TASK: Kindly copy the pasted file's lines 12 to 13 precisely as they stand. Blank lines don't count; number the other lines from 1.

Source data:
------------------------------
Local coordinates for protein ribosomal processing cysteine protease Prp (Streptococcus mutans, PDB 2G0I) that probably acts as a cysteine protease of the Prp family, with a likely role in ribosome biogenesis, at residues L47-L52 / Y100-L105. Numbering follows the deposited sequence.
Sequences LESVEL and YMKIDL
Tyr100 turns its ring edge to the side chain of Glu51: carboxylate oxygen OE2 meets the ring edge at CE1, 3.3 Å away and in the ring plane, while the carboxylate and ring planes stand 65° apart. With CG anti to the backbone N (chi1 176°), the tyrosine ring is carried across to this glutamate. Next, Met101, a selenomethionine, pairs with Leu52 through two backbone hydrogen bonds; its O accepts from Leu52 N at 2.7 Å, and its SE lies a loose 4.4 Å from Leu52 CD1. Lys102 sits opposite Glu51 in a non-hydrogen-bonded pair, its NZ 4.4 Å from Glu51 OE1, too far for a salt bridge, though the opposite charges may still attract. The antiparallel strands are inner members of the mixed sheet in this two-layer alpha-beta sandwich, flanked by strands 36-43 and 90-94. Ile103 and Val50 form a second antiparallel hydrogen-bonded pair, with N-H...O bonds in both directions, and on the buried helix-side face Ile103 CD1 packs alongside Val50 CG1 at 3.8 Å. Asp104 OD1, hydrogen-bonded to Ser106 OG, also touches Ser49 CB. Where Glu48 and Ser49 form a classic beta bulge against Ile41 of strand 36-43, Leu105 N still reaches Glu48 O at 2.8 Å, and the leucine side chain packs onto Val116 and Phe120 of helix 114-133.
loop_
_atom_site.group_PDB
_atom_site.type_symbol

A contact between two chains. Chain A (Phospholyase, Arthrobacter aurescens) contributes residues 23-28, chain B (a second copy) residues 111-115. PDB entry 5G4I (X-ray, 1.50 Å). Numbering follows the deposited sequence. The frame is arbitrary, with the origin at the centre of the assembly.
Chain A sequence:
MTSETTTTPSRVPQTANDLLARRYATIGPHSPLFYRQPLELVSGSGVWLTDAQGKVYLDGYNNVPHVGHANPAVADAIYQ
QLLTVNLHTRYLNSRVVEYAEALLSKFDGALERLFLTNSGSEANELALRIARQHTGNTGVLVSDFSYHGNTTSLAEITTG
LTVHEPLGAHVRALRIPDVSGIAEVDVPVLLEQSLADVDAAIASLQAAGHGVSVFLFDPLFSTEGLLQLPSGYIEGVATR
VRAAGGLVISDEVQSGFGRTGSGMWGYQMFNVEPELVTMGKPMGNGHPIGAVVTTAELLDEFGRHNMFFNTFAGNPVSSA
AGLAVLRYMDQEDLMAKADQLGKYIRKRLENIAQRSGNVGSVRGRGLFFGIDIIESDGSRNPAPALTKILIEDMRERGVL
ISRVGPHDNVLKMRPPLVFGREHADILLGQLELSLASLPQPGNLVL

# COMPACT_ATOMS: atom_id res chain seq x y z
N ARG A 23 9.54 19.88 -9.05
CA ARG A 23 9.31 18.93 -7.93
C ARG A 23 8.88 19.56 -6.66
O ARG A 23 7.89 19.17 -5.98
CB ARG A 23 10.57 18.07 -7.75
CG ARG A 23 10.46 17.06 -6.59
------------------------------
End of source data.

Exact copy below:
VRAAGGLVISDEVQSGFGRTGSGMWGYQMFNVEPELVTMGKPMGNGHPIGAVVTTAELLDEFGRHNMFFNTFAGNPVSSA
AGLAVLRYMDQEDLMAKADQLGKYIRKRLENIAQRSGNVGSVRGRGLFFGIDIIESDGSRNPAPALTKILIEDMRERGVL